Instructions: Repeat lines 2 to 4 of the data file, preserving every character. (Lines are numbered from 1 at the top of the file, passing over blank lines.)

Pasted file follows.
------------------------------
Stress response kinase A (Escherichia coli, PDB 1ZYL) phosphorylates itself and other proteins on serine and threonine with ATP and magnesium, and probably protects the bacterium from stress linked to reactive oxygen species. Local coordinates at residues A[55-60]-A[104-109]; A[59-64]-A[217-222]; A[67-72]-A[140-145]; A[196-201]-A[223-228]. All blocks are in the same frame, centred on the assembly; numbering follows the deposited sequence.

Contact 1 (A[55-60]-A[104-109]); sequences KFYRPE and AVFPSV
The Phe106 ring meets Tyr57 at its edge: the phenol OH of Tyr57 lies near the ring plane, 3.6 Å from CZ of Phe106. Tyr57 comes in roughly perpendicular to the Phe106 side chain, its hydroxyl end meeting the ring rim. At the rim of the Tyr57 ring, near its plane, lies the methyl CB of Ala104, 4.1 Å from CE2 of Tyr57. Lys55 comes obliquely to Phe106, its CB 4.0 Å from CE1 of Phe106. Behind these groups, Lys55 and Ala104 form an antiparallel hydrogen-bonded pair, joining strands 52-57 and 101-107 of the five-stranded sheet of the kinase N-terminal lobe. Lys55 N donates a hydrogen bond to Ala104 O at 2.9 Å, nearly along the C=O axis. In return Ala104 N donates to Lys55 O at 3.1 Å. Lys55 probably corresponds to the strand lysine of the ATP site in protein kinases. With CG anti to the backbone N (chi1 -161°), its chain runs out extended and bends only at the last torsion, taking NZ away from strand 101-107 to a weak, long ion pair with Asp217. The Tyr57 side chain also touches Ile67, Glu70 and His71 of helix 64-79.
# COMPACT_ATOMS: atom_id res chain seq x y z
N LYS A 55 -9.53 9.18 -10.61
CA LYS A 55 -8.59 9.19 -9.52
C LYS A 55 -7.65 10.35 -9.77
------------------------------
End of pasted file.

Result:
Contact 1 (A[55-60]-A[104-109]); sequences KFYRPE and AVFPSV
The Phe106 ring meets Tyr57 at its edge: the phenol OH of Tyr57 lies near the ring plane, 3.6 Å from CZ of Phe106. Tyr57 comes in roughly perpendicular to the Phe106 side chain, its hydroxyl end meeting the ring rim. At the rim of the Tyr57 ring, near its plane, lies the methyl CB of Ala104, 4.1 Å from CE2 of Tyr57. Lys55 comes obliquely to Phe106, its CB 4.0 Å from CE1 of Phe106. Behind these groups, Lys55 and Ala104 form an antiparallel hydrogen-bonded pair, joining strands 52-57 and 101-107 of the five-stranded sheet of the kinase N-terminal lobe. Lys55 N donates a hydrogen bond to Ala104 O at 2.9 Å, nearly along the C=O axis. In return Ala104 N donates to Lys55 O at 3.1 Å. Lys55 probably corresponds to the strand lysine of the ATP site in protein kinases. With CG anti to the backbone N (chi1 -161°), its chain runs out extended and bends only at the last torsion, taking NZ away from strand 101-107 to a weak, long ion pair with Asp217. The Tyr57 side chain also touches Ile67, Glu70 and His71 of helix 64-79.
# COMPACT_ATOMS: atom_id res chain seq x y z